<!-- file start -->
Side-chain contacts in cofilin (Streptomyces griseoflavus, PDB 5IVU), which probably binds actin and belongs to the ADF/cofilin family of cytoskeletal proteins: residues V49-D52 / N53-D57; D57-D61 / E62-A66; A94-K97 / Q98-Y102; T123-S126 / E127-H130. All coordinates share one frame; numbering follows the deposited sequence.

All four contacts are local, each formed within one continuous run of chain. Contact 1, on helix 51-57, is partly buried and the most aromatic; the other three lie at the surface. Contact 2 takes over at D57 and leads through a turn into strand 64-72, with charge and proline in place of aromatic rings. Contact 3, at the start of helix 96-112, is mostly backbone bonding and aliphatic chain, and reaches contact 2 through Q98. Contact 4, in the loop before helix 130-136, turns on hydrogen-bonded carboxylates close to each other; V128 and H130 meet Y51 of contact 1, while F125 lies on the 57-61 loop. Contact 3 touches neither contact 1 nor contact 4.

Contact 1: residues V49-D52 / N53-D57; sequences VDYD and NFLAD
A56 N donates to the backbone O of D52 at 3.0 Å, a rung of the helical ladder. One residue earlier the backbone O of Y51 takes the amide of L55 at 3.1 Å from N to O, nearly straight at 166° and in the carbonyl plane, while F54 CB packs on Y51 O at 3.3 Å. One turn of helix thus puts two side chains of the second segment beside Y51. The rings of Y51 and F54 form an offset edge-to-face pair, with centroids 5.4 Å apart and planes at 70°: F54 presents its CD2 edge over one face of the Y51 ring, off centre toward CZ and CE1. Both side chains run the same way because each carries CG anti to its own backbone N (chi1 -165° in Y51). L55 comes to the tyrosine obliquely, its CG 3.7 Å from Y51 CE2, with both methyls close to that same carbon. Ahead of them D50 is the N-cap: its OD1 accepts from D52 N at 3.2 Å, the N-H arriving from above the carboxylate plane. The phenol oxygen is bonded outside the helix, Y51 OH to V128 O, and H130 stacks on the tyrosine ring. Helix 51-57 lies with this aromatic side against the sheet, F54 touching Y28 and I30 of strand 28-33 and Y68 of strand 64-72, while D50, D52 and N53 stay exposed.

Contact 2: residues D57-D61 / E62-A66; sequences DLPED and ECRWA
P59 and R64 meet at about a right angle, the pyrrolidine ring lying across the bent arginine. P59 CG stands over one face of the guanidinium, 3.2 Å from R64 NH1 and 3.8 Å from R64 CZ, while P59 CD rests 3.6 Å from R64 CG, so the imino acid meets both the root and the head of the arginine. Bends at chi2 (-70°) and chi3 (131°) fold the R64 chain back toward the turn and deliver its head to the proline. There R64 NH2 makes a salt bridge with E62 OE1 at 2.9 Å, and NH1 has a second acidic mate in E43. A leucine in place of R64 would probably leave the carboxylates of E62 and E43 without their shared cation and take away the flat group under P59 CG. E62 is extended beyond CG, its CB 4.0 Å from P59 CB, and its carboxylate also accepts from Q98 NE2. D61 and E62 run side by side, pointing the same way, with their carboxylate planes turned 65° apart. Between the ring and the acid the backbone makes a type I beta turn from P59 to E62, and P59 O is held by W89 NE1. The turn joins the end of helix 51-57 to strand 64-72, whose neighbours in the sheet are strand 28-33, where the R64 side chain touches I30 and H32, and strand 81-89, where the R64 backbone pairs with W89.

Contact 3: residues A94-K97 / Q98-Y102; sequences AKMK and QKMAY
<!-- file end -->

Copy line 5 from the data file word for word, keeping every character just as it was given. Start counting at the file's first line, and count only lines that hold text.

Contact 2: residues D57-D61 / E62-A66; sequences DLPED and ECRWA